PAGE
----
Angular momentum

Let me start with recalling from Dzhanibekov effect – Part 4: The equations of motion.
We consider a free rigid body, observed from a laboratory that is an inertial reference system. The body is rotating with a fixed point at the center of its mass. The center of mass is at rest with respect to the laboratory.

Let \mathbf{E}_1(t), \mathbf{E}_2(t), \mathbf{E}_3(t) be an orthonormal frame corotating with the body, and aligned with its principal axes, and let \mathbf{e}_1, \mathbf{e}_2, \mathbf{e}_3 be an inertial laboratory frame, both centered at the center of mass of the body. The two frames are related by time-dependent orthogonal matrix A(t)

 \mathbf{E}_i=A_{ji}\mathbf{e}_j,\quad X_i= A_{ij}x_j.

The inverse of A is denoted by Q

 Q= A^{-1}=A^t,

and it is often called the attitude matrix. For a rotating body, if X_i are coordinates of a fixed point in the body, then its coordinates in the laboratory system change in time:
 {\bf x}(t)=Q(t){\bf X}.

Differentiating we get

 \frac{d{\bf x}(t)}{dt}=\frac{dQ(t)}{dt}{\bf X}=\frac{dQ}{dt}Q^{-1}(t)\,{\bf x}(t).

The matrix Q(t) is orthogonal, Q(t)Q(t)^t=I, therefore, by differentiating, the matrix \frac{dQ(t)}{dt}Q(t)^{-1} is antisymmetric. Every antisymmetric 3\times 3 matrix W can be written as

 W = W({\bf v})=\begin{pmatrix}0& -v_3&v_2\\v_3&0&-v_1\\-v_2&v_1&0.\end{pmatrix}

Writing \frac{dQ(t)}{dt}Q(t)^{-1}$ as $W(\boldsymbol{\omega}(t)):

(*)    \[ \frac{dQ(t)}{dt}Q(t)^{-1}=W(\boldsymbol{\omega}(t)),\]

we find that

\frac{d{\bf x}(t)}{dt}=\frac{dQ(t)}{dt}Q(t)^{-1}{\bf x}(t)=\boldsymbol{\omega}(t)\times{\bf x}(t).

Acting with the matrix W(\omega) is equivalent to taking the crossproduct with vector \omega.

The vector \boldsymbol{\omega}(t) is the angular velocity vector in the laboratory frame.

We denote by \boldsymbol{\Omega} the body representative of the angular velocity vector \boldsymbol{\omega}, where we skip the time dependence, with components \Omega_1,\Omega_2,\Omega_3.

 \boldsymbol{\omega}= Q \boldsymbol{\Omega},

(**)   \begin{equation*} W(\boldsymbol{\omega})=QW(\boldsymbol{\Omega})Q^t.\end{equation*}

In a comment to this post Bjab asked: why (**)? Where is it coming from?
Good question. We have the relation


for any vectors \Omega and \mathbf{v}. If Q is a rotation matrix with determinant 1, then it follows from the definition of the cross product (see e.g. Rotational invariance of cross product) that

    \[ Q\Omega\times Q\mathbf{v}=Q(\Omega\times\mathbf{v}). \]



Let us set Q\mathbf{v}=\mathbf{w},\, \mathbf{v}=Q^t\mathbf{v}. then


Since \mathbf{w} can be arbitrary, we get


Now, from Eq. (*)

(1)   \begin{equation*} W(\boldsymbol{\Omega})=Q^t\dot{Q},\end{equation*}

where \dot{Q}=dQ(t)/dt. In the body frame the inertia tensor I is diagonal I=\mathrm{diag}(I_1,I_2,I_3). The angular momentum vector \mathbf{L} in the body frame is then given by the formula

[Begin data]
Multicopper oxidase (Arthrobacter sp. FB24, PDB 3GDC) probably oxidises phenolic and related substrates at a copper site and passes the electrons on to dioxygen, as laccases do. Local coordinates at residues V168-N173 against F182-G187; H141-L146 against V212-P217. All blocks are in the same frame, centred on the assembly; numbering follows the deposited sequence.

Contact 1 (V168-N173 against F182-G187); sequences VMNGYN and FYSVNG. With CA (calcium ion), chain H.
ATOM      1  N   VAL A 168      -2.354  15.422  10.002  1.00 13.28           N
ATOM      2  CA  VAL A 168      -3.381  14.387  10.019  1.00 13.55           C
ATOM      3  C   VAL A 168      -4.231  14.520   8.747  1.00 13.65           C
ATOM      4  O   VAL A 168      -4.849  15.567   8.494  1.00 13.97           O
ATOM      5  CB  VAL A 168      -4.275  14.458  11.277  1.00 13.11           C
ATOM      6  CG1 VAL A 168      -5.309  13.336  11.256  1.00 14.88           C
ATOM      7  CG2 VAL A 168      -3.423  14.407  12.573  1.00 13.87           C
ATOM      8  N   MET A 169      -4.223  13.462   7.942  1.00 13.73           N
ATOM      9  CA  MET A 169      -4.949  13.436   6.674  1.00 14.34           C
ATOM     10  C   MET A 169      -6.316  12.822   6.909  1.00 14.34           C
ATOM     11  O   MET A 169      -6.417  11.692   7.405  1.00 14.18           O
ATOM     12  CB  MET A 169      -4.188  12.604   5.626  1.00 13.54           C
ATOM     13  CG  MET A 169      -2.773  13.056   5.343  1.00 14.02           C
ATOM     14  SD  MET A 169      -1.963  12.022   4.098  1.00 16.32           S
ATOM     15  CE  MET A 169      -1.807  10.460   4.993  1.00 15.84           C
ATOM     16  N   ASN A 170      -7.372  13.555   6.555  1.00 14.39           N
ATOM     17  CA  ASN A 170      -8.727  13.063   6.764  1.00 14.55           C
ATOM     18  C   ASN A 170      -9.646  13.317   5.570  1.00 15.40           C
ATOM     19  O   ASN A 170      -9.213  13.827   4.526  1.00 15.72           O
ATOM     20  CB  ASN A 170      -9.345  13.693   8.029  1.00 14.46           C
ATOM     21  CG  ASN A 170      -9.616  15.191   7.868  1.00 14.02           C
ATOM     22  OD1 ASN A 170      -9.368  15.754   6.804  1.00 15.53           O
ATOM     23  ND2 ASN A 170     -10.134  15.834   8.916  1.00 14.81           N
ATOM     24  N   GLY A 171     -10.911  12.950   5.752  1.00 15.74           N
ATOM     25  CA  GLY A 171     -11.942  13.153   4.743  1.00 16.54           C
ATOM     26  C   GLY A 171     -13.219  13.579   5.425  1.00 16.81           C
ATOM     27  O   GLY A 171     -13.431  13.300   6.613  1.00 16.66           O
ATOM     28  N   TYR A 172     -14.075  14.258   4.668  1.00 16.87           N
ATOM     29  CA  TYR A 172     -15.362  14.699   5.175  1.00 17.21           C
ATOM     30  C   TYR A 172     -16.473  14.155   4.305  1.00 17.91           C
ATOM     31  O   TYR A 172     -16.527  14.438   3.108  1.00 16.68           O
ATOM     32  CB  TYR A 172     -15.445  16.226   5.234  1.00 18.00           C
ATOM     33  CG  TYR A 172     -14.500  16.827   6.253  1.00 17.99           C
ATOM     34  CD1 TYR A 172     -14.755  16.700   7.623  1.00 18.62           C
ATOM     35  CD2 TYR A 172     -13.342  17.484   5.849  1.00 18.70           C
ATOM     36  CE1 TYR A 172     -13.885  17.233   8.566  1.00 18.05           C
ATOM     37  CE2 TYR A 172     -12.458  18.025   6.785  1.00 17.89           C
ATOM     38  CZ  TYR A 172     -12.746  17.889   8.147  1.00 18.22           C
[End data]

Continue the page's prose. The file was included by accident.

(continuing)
The definition of the angular momentum \mathbf{L} is thus similar to the definition of the linear momentum. Liner momentum \mathbf{p} is the product of mass m and velocity \mathbf{v}. Angular momentum, in the body frame, \mathbf{L} is a vector whose components are products of moments of inertia I_i and angular velocity components \omega_i. The expression for the angular momentum in the body frame is very simple, but the law of conservation of the angular momentum refers to angular momentum vector in the laboratory frame. The transition from the body to the laboratory frame is implemented by the attitude matrix Q. Therefore what is conserved is Q\mathbf{L}:

(2)   \begin{equation*}\frac{d}{dt} \left(Q(t)\mathbf{L}(t)\right)=0.\end{equation*}

From this we get:

    \[ \dot{Q}(t)\mathbf{L}(t)+Q(t)\frac{d}{dt}\mathbf{L}(t)=0.\label{eq:c2}\]

From Eq. (1) we have that \dot{Q}=QW(\boldsymbol{\Omega}), therefore Eq. (??) reduces to

    \[ Q(t)W(\boldsymbol{\Omega})\mathbf{L}(t)+Q(t)\frac{d}{dt}\mathbf{L}(t)=0.\label{eq:c2a}\]

or, multiplying by Q(t)^{-1} from the left:

    \[ W(\boldsymbol{\Omega})\mathbf{L}(t)+\frac{d}{dt}\mathbf{L}(t)=0.\label{eq:c2a}.\]

But W(\boldsymbol{\Omega})\mathbf{L}=\boldsymbol{\Omega}\times\mathbf{L}=-\mathbf{L}\times\boldsymbol{\Omega},

    \[ \frac{d}{dt}\mathbf{L}(t)=\mathbf{L}\times\boldsymbol{\Omega}.\label{eq:c2b}.\]

Using the definition \mathbf{L}=(I_1\Omega_1,I_2\Omega_2,I_3\Omega_3), we arrive at

(Euler)   \begin{eqnarray*}I_1\dot{\Omega_1}&=&I_2\Omega_2\Omega_3-I_3\Omega_3\Omega_2=(I_2-I_3)\Omega_2\Omega_3,\\ I_2\dot{\Omega_2}&=&I_3\Omega_3\Omega_1-I_1\Omega_1\Omega_3=(I_3-I_1)\Omega_3\Omega_1,\\ I_3\dot{\Omega_3}&=&I_1\Omega_1\Omega_2-I_2\Omega_2\Omega_1=(I_1-I_2)\Omega_1\Omega_2. \end{eqnarray*}

These are the famous Euler’s equations. At the end of Dzhanibekov effect – Part 4: The equations of motion they were written in terms of (L_1,L_2,L_3), Here they are written in terms of \Omega_1,\Omega_2,\Omega_3.

We need to solve them. But first we will look at them with a magnifying glass. In the next couple of posts.